Humidity is an important factor for successful rooting. High humidity improves the chances greatly. Place an empty plastic soda bottle bottom cut over the pot. The pot needs good filtered light, like a kitchen window, but no direct sunlight. Remove the cover once cutting begin to grow.

Million Bells Propagation Mistakes To Avoid

1. Select the right variety of calibrachoa. There are many colors and make great combo pots. Propagate one variety and label the pot. This makes creating a mono basket much easier.

2. The schedule of cutting and potting is extremely important. At retail stores, you might see overgrown plants and pots.
Please avoid buying these as the plant is very simple and quick to grow and should not be started very early. Schedule it early in spring to make it last until .

3. Avoid excess moisture in the early few days of rooting. The cut stem is weak and thin and extra plugging will damage it.

4. Warm temperatures roughly around 70-degree F is favorable for the propagation of calibrachoa, especially for the first few weeks.

5. Pinching the liners after rooting helps further root development. The cuttings must be moist and soft when you pinch. Hardened cuttings will not branch properly.

Calibrachoa Superbells® Lemon Slice

What makes Superbells® Lemon Slice so unique is its bicolor pattern of white and bright yellow never seen in a Calibrachoa.

Calibrachoa plants are very easy plants to grow and maintain. They need a well-drained soil which has a balanced (neutral) pH, lots of sunny and water-soluble fertilizer. Million bells attract butterflies and hummingbirds making them a good addition to your garden. They also serve as great hang basket plants, thanks to their trailing habits, low maintenance requirement, and lovely blooms.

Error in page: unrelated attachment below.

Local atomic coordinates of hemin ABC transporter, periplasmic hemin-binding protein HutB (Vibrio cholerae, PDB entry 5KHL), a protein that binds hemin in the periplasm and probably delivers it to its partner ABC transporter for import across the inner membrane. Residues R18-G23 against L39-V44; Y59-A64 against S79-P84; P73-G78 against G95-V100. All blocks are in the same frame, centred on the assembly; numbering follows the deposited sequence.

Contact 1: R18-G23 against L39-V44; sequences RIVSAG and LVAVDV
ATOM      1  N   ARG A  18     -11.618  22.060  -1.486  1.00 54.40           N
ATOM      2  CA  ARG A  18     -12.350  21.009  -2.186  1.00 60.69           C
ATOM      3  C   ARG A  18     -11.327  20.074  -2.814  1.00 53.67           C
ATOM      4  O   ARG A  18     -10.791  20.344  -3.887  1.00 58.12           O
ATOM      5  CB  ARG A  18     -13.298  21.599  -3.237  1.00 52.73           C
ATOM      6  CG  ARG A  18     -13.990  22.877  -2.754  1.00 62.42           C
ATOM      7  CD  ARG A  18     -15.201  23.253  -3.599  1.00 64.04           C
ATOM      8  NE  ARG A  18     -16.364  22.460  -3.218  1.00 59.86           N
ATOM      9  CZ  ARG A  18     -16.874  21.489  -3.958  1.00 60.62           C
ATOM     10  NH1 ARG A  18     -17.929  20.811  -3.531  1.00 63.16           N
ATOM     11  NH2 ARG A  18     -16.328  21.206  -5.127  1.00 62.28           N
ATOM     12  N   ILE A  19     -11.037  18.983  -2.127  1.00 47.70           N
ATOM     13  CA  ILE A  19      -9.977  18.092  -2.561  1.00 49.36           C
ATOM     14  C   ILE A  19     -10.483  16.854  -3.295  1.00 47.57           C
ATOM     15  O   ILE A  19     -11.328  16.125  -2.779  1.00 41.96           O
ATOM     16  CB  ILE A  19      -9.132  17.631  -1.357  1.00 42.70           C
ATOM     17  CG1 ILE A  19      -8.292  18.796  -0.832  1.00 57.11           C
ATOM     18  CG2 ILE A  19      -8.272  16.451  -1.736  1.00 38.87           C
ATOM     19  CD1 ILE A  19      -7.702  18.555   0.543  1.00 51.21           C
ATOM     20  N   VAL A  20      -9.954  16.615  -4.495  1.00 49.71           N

These Calibrachoa or million bells are ready to put on a show at your house!
H/T ProvenWinners

Related Posts

Recent Additions

  • Cyclamen Plant Care

    Cyclamen Plant Care

    The Cyclamen are beautiful plants that are beloved around the holidays. However, indoor cyclamen plant care is quite different from other houseplants. Don’t worry; this comprehensive growing guide will answer your questions about how to grow cyclamens. Because cyclamen flowers bloom in the winter, they are frequently given as gifts during thanksgiving or throughout the…

    Read more

  • Swamp Milkweed

    Swamp Milkweed

    Swamp milkweed (Asclepias incarnata) is known for its ability to thrive in swampy areas and wet meadows. It is a monarch butterfly host plant and is essential to their life. Despite its love of wet soils, due to its long taproot, it can tolerate average well-drained soils with ease. Showy, fragrant pink and white duo-tone…

    Read more

  • Lilac Care and Propagation

    Lilac Care and Propagation

    Lilacs are some of the most beautiful plants, with their vibrant colours and sweet fragrance! They are perfect for any landscaping application, including hedges, foundation plantings, small gardens, and street trees. Lilacs are adapted to periods of cold weather before they can produce flowers. They are low-maintenance and ideal for a range of landscaping applications, including hedges, foundation plantings,…

    Read more

Leave a Reply

Your email address will not be published.